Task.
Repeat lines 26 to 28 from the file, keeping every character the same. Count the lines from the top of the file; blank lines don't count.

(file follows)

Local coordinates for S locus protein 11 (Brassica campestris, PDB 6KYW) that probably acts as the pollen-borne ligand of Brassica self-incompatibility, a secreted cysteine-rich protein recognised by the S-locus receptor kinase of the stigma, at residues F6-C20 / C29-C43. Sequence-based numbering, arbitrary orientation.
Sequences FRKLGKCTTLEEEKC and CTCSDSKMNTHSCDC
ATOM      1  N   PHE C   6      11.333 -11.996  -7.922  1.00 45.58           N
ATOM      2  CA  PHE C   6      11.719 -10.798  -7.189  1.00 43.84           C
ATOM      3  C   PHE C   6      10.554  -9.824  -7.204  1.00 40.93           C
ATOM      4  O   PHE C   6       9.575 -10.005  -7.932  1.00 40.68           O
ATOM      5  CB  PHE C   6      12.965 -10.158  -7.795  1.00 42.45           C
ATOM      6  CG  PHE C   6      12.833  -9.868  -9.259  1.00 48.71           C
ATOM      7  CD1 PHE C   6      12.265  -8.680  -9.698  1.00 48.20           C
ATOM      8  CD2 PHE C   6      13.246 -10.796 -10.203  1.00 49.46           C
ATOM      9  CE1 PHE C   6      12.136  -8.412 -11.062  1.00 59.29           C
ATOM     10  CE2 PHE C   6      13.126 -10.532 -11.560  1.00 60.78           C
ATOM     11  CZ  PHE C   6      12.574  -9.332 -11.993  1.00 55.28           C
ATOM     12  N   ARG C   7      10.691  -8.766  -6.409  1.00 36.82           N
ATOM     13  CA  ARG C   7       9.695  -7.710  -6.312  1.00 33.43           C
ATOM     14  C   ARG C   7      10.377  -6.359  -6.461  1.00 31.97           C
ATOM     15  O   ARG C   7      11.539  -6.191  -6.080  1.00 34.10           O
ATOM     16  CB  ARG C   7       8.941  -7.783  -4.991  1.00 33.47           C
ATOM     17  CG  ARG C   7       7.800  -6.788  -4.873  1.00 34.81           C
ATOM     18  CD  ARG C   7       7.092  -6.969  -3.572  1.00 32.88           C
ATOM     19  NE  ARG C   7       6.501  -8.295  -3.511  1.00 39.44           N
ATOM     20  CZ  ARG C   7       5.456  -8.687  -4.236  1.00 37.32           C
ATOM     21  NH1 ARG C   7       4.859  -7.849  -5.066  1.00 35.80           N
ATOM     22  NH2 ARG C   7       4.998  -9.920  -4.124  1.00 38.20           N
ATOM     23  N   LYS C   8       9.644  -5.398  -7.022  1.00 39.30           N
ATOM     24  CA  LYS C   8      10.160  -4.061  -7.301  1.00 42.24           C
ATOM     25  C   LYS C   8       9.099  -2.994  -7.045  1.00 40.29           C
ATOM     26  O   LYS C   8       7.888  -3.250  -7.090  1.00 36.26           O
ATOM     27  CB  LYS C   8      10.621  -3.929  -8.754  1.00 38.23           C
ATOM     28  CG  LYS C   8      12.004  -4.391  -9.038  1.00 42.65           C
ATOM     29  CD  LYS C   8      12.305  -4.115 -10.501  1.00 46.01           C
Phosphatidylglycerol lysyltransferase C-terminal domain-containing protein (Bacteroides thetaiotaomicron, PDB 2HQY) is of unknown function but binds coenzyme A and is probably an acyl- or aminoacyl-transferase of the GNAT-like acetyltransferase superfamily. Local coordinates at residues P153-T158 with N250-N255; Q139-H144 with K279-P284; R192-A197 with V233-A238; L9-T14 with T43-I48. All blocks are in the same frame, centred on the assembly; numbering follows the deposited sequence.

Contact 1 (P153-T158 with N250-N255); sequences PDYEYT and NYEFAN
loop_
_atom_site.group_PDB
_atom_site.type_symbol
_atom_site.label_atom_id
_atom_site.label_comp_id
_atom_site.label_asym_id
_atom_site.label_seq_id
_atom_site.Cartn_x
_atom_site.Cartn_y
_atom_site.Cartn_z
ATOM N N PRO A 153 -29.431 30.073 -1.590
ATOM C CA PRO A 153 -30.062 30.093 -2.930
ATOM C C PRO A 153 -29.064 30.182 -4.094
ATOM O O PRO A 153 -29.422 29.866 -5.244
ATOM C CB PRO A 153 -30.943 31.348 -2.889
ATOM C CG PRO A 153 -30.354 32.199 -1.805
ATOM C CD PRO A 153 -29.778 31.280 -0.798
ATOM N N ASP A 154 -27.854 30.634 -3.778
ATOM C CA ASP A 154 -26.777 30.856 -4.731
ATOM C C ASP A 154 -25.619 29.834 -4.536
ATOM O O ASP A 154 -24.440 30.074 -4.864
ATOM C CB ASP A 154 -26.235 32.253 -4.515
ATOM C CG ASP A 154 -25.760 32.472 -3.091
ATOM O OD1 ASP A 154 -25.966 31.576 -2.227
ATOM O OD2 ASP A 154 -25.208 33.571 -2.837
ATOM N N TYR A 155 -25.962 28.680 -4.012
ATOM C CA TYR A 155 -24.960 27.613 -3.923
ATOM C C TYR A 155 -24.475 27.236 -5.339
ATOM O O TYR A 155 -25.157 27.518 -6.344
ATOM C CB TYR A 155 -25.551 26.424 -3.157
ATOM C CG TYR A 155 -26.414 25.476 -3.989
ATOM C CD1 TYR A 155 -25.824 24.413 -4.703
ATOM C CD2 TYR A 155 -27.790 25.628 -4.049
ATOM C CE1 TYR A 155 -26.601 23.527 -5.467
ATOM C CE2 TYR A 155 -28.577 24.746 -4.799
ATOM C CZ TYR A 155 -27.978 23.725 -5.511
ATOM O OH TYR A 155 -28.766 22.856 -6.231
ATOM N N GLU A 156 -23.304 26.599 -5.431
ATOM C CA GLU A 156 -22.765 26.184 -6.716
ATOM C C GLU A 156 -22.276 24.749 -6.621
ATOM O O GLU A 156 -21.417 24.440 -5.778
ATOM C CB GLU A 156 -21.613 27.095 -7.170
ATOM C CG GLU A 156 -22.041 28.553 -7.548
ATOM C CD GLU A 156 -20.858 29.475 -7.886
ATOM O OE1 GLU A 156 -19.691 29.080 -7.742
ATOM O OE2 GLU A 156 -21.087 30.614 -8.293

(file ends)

ATOM     24  CA  LYS C   8      10.160  -4.061  -7.301  1.00 42.24           C
ATOM     25  C   LYS C   8       9.099  -2.994  -7.045  1.00 40.29           C
ATOM     26  O   LYS C   8       7.888  -3.250  -7.090  1.00 36.26           O